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Useful reading: Hypertext 3.0 by George Landow

by on July 26, 2012

This is another of our occasional posts on useful reading and addresses the topic of digital research. It also prompts reflection on the process of writing – and reading – an academic blog.

The central premise of the book is to explore parallels between critical theory and computer hypertext. He argues that whilst the printed book was a landmark in human thought, it is not something natural but every much a technology as say computing. Electronic writing is the direct response to the printed form’s strengths and limitations.

Critical theory invokes abandoning ‘conceptual systems founded on the ideas of centre, margin, hierarchy, and linearity and replace them by ones of multi-linearity, nodes, links and networks’ (p 1). As such, it has the potential to theorize hypertext and the latter has the potential to test such theorizing and clarify ideas by providing a practical context for its application.

Landow analyses new forms of discursive prose made possible by hypertext. These include new academic writing such as blogs and highlights features such as the porous and provisional ‘edges’ of a blog, like the borders of any document on the web, and the way in which the genre can challenge our assumptions about what is private and public.

The book also explores how hypertext has reconfigured various aspects of the written word as well as challenging our experience of what it is to be a reader and a writer. Electronic linking provides the reader with a much more active role – for example, through selecting which links to follow and when – than is possible with a printed book. In electronic writing, the present text that we are reading is situated as central to the textual universe but this is a transient and virtual centre and is created by the reader’s act of reading it – not as a result of a printing layout. We might arrive ‘there’ as a result of using a search engine and ‘there’ may be anywhere in a planned sequence or set of documents.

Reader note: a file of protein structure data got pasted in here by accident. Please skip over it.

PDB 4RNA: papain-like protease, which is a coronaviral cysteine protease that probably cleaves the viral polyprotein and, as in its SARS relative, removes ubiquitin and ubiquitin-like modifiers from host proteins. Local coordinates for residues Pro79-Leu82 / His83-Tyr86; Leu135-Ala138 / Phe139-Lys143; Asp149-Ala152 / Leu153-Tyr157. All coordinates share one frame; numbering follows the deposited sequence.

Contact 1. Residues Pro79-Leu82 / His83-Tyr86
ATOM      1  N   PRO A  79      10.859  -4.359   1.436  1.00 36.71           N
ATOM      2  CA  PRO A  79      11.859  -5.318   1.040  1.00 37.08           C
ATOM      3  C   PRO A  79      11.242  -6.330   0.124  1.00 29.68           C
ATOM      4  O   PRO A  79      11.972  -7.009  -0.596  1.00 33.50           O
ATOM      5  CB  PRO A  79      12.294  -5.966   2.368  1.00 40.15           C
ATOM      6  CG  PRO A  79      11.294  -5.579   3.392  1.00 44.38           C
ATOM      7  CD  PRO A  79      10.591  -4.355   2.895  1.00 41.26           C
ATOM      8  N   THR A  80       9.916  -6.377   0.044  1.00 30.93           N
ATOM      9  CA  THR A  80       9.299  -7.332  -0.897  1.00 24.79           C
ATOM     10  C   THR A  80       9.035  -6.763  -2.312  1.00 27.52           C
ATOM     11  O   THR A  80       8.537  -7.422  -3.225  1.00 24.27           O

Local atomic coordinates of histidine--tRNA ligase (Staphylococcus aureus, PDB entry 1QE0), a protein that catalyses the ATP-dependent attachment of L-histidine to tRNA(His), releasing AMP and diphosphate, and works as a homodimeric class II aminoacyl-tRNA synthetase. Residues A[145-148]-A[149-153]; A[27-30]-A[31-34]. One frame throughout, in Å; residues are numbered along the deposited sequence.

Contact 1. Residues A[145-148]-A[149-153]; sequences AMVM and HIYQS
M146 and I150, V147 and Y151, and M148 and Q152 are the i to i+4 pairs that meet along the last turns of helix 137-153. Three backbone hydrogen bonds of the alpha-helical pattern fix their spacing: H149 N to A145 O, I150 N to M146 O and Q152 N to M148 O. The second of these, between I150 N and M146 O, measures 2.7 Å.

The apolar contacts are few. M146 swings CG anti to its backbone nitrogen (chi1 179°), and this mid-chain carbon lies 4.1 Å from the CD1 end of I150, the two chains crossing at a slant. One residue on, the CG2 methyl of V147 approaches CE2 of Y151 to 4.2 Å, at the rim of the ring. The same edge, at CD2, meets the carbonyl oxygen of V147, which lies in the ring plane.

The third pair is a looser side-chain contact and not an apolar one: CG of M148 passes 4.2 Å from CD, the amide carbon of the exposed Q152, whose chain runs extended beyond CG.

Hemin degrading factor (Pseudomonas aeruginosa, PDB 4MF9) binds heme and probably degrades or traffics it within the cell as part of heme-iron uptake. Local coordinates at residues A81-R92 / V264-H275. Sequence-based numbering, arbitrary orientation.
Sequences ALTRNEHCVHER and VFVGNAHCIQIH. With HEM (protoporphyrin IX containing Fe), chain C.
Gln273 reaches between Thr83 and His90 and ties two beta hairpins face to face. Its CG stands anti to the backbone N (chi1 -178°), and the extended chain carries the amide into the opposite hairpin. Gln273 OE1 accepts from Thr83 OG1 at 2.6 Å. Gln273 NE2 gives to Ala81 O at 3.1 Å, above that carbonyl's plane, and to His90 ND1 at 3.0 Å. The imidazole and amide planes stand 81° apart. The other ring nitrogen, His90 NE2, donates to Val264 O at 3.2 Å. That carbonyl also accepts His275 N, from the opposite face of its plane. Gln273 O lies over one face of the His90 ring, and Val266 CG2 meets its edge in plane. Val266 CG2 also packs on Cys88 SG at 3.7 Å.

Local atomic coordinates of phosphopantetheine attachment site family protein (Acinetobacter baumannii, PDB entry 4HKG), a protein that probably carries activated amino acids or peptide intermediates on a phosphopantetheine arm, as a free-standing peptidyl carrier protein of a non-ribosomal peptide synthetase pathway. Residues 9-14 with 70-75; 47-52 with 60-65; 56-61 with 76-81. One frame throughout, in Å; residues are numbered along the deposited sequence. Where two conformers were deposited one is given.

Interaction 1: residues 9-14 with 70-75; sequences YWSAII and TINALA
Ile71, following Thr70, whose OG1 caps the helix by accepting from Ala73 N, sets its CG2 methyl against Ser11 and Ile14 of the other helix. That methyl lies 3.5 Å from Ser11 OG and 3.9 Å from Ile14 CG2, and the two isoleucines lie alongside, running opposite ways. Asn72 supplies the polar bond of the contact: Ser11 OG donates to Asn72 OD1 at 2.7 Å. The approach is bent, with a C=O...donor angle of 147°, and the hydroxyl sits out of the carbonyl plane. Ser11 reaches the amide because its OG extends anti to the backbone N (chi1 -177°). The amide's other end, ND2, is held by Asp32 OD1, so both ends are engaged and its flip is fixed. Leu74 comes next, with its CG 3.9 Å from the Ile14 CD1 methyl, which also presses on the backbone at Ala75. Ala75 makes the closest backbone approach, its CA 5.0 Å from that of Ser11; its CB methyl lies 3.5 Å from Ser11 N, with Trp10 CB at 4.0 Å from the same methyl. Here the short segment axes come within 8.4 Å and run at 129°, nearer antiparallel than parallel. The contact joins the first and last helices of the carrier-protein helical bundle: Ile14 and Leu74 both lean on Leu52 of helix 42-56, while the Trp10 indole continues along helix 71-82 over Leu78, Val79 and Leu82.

Landow links this to Derrida’s notion of ‘de-centreing’, the idea of the centre as an indispensable function, not a reality. He invites us to see these shifts not as a move away from what is natural but to remind ourselves and understand how we ‘naturalize the social constructions of our world’ (p 110).

So quite useful for researchers in our field!

Landow, G. P. (2006). Hypertext 3.0: Critical theory and new media in an era of globalization (3rd ed.). Baltimore, Md.; London: Johns Hopkins University Press.

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